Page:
Manufacturing Value-Added Output Rose to $2.33 Trillion in the First Quarter, Another All-Time High

Real GDP grew 2.0 percent at the annual rate in the first quarter, boosted by strength in business spending but weighed down by softness in consumer spending, net exports and residential investment. According to new data from the Bureau of Economic Analysis, manufacturing added 0.40 percentage points to top-line growth in the first quarter, with that contribution equally split between durable and nondurable goods businesses. Real value-added output rose 3.4 percent for manufacturers in the first quarter, extending the 5.3 percent gain in the sector in the fourth quarter. It was the fifth straight quarter with manufacturing providing a positive contribution to real GDP, which has seen solid growth since the end of 2016. Improvements in the global economy and pro-growth policies have helped to buoy the sector, which has experienced healthy expansions in demand, production and hiring over that time frame.

Other top contributors to real GDP in the first quarter included finance, insurance, real estate, rental and leasing (0.61 percent), information (0.32 percent), educational services, health care and social assistance (0.19 percent), transportation and warehousing (0.19 percent), construction (0.17 percent), retail trade (0.17 percent) and professional and business services (0.12 percent). In contrast, decreases occurred in the arts, entertainment, recreation, accommodation and food services (-0.11 percent), other services, except government (-0.10 percent), utilities (-0.10 percent), government (-0.07 percent) and agriculture, forestry, fishing and hunting (-0.04 percent) sectors.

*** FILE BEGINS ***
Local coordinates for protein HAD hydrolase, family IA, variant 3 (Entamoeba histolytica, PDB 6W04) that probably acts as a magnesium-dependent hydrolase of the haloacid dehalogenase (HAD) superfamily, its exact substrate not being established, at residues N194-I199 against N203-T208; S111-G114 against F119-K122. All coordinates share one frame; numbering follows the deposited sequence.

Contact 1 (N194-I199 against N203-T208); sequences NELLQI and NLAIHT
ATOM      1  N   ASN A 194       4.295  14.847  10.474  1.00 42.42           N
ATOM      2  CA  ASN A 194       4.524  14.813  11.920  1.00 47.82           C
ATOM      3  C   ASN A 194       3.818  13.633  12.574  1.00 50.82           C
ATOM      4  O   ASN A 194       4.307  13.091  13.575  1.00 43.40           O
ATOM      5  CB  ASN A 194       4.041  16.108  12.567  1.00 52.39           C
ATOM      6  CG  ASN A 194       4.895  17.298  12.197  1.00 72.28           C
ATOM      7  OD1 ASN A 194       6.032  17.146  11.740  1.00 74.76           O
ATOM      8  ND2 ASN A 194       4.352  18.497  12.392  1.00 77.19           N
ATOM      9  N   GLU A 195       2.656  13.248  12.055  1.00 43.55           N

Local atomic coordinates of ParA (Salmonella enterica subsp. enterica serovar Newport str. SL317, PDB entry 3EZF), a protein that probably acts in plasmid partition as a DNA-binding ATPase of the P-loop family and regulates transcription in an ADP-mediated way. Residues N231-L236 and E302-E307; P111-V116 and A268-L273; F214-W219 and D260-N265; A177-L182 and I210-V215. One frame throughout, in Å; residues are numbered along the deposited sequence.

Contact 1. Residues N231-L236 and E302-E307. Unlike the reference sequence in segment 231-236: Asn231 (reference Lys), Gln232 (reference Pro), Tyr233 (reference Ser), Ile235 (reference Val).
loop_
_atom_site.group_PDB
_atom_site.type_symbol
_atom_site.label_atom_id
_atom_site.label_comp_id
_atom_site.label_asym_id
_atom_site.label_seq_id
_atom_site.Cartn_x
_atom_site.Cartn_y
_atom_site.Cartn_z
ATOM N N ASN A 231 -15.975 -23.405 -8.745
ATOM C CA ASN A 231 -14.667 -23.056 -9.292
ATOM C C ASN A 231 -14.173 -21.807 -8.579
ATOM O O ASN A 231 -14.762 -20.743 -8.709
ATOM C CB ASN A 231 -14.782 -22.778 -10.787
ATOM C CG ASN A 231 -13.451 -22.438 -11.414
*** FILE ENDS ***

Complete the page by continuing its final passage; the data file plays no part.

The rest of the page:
Overall, manufacturing gross output increased from $6.228 trillion in the fourth quarter to $6.347 trillion in the first quarter, a new all-time high. After struggling a few years ago on global headwinds, the manufacturing sector has improved notably since gross output bottomed out at $5.607 trillion in the first quarter of 2016. In addition, gross output from durable (up from $3.164 trillion to $3.210 trillion) and nondurable (up from $3.064 trillion to $3.137 trillion) goods also rose in the quarter, with the former reaching a new high and the latter notching the best reading since the third quarter of 2014.

Those findings closely mirrored the value-added data for manufacturing, which rose from $2.300 trillion in the fourth quarter to $2.330 trillion in the first quarter, also a new all-time high. Value-added output for durable goods increased from $1.243 trillion to $1.256 trillion, with nondurable goods value-added output rising from $1.058 trillion to $1.075 trillion. Both achieved new all-time highs. The bottom line is that manufacturing accounted for 11.7 percent of real GDP in the first quarter, up from 11.6 percent in the prior report.

Adjusting for inflation, a new all-time high also occurred for real value-added output in manufacturing, up from $1.984 trillion in the fourth quarter to $2.000 trillion. Those figures are in chained 2009 dollars. It bottomed out at $1.694 trillion in the first quarter of 2009 before beginning to trend higher. In the first quarter, real value-added output increased for both durable (up from $1.163 trillion to $1.172 trillion—a new high) and nondurable (up from $0.834 trillion to $0.841 trillion) goods.

Chad Moutray

Chad Moutray

Chad Moutray is chief economist for the National Association of Manufacturers (NAM) and the Director of the Center for Manufacturing Research for The Manufacturing Institute, where he serves as the NAM’s economic forecaster and spokesperson on economic issues. He frequently comments on current economic conditions for manufacturers through professional presentations and media interviews. He has appeared on Bloomberg, CNBC, C-SPAN, Fox Business and Fox News, among other news outlets.
Chad Moutray

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